Receive articles directly to your email, or subscribe via an RSS reader.

Thursday, November 15, 2007

Mobile Phone Etiquette

This cartoon is definitely worth a thousand words, and it says a lot about cellphone etiquette. As adults most of us don't excel when it comes to cellphone etiquette, so I guess it's no great surprise that our children don't either. Somehow though I think current attempts at banning celphones in schools will be about as successful as the attempts to ban calculators in the 70s and 80s. Heck, enforcing bans on teacher's use of them in the classroom hasn't been very successful from my personal experience, so how can we expect the kids to comply?

And if you think voice conversations are the main problem then you are way behind the times! Long gone are the days when kids passed notes to each other to cheat on tests. A quick SMS is much more efficient. Since some kids can even type blind on the miniscule keyboards, they don't even have to take the phone out of their pocket to send a message.

Obviously teaching our children appropriate use of phones and basic mobile phone etiquette is the first step. Teaching Kids Cell Phone Etiquette has some suggestions and tips about what to discuss when you broach the subject with your child.

A recent New York Times article highlights very pointedly some people's frustration with mobile phone conversations carried out in public places. As the article describes, some people and business owners are so frustrated that they purchase jamming devices to block cellular signals. With a press of a button on a device hidden in a pocket they prevent the people in their vicinity from receiving and making cellular phone calls. The devices and their use is illegal, but it is a growing trend.

So what is the solution? Education is part of it, but I believe that technology will also be a major part. In my previous post I described the location tracking technologies that are becoming available. As these technologies become more mainstream we will see applications built on top of them that will make etiquette enforcement much easier. I believe that this will happen in several ways:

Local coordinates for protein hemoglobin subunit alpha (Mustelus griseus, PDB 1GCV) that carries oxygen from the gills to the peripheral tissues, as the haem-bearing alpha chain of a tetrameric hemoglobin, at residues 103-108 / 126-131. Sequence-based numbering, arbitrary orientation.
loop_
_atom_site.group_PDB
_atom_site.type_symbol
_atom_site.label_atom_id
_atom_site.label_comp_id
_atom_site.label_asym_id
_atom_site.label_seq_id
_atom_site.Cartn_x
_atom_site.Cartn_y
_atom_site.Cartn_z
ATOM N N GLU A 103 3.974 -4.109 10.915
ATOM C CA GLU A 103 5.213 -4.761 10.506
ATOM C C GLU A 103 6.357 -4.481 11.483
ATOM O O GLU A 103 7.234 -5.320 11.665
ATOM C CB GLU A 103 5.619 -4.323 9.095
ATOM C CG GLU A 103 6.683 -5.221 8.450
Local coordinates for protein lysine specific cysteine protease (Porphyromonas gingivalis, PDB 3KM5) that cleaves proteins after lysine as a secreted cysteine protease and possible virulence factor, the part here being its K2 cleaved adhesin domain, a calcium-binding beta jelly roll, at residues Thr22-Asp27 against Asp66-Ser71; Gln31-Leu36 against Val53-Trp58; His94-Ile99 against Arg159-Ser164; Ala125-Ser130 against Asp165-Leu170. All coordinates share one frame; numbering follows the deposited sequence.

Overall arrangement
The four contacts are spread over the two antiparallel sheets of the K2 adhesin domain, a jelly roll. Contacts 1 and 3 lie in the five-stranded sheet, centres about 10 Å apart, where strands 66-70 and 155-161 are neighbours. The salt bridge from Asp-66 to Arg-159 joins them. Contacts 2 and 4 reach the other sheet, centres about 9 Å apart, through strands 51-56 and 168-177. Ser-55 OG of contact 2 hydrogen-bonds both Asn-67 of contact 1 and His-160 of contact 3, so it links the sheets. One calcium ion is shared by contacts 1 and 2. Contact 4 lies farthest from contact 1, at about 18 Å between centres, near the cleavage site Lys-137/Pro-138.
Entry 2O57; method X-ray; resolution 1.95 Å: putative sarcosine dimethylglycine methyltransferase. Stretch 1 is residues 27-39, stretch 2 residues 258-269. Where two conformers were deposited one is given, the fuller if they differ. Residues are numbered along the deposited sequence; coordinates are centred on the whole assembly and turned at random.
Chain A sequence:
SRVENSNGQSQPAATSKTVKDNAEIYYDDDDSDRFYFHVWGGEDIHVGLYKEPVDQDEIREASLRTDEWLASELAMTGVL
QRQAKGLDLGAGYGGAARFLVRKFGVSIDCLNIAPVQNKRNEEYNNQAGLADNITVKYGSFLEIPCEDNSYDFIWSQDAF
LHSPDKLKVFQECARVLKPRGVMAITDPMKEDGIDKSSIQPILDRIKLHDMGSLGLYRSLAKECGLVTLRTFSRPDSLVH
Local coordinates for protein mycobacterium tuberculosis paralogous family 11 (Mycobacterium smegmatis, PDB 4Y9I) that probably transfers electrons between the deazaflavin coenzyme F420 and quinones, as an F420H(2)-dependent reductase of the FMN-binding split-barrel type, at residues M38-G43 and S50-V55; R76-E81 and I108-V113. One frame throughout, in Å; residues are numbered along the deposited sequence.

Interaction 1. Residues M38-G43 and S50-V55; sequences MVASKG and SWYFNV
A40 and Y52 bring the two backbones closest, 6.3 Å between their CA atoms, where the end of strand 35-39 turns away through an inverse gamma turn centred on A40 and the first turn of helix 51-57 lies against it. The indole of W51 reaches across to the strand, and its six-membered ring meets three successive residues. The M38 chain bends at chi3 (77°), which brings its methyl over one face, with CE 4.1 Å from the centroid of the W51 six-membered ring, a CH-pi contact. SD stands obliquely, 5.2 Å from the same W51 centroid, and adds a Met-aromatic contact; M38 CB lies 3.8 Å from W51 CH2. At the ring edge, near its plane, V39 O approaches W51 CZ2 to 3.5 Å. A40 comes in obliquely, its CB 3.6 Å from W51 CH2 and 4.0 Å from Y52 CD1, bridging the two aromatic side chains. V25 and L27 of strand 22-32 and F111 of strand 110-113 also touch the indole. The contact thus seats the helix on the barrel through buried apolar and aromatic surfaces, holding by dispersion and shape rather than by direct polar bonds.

1. Our rich presence information (I'm in school, driving, in a concert, etc) will be shown as part of the contact information in our phone's contact list. and thus will move some of the etiquette to the caller. The caller will then hopeful refrain from sending an SMS if I am driving, or will refrain from calling at all if I am in school. This is an extension of the capabilities I described in my post on instant messaging.
  2. Automatic call routing will enable me to define when, where and how I want to receive my calls. I will define, for example, that if I am in a movie theater I want to receive SMSs only and if I'm driving I want only voice. Automatic systems will make those conversions, including automatically converting speech to text and vice versa.
  3. Instituations and businesses will be able to define the required etiquette in their locations, and the level of enforcement. Enforcement will be automatic. The frustrated commuter in the New York Times article could sit in a quiet car on the train which would prevent voice calls but allow SMSs, for example.

None of these capabilities are available in the market yet, but they give you an idea of some of the things I am addressing at work.

No comments: